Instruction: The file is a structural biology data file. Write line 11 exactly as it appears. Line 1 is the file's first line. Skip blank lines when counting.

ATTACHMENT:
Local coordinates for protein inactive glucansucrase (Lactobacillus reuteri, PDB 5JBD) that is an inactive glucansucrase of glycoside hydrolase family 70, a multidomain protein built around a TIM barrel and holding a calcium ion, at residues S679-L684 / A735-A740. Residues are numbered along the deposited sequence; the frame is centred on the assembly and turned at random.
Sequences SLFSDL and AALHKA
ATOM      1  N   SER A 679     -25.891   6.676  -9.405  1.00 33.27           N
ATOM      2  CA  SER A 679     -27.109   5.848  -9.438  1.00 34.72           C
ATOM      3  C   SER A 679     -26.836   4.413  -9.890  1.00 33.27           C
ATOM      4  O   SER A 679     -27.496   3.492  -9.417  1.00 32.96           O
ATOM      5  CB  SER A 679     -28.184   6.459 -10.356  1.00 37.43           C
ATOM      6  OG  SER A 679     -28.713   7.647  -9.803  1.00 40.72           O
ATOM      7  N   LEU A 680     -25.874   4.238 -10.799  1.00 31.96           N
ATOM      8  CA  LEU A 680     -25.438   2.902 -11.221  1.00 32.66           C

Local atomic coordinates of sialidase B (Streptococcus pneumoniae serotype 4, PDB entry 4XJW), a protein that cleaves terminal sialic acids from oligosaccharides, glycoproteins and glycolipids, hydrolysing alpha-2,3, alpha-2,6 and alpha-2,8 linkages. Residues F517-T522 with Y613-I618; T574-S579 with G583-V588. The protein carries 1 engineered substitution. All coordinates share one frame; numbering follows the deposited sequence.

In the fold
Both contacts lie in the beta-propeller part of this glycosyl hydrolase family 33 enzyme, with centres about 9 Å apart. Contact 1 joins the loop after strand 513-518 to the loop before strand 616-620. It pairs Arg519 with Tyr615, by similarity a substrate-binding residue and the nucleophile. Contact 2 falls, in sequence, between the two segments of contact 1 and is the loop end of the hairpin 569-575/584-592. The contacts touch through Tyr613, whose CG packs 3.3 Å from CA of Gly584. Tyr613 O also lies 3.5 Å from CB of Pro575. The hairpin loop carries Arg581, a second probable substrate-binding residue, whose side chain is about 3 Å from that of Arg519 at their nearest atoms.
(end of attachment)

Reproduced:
Local atomic coordinates of sialidase B (Streptococcus pneumoniae serotype 4, PDB entry 4XJW), a protein that cleaves terminal sialic acids from oligosaccharides, glycoproteins and glycolipids, hydrolysing alpha-2,3, alpha-2,6 and alpha-2,8 linkages. Residues F517-T522 with Y613-I618; T574-S579 with G583-V588. The protein carries 1 engineered substitution. All coordinates share one frame; numbering follows the deposited sequence.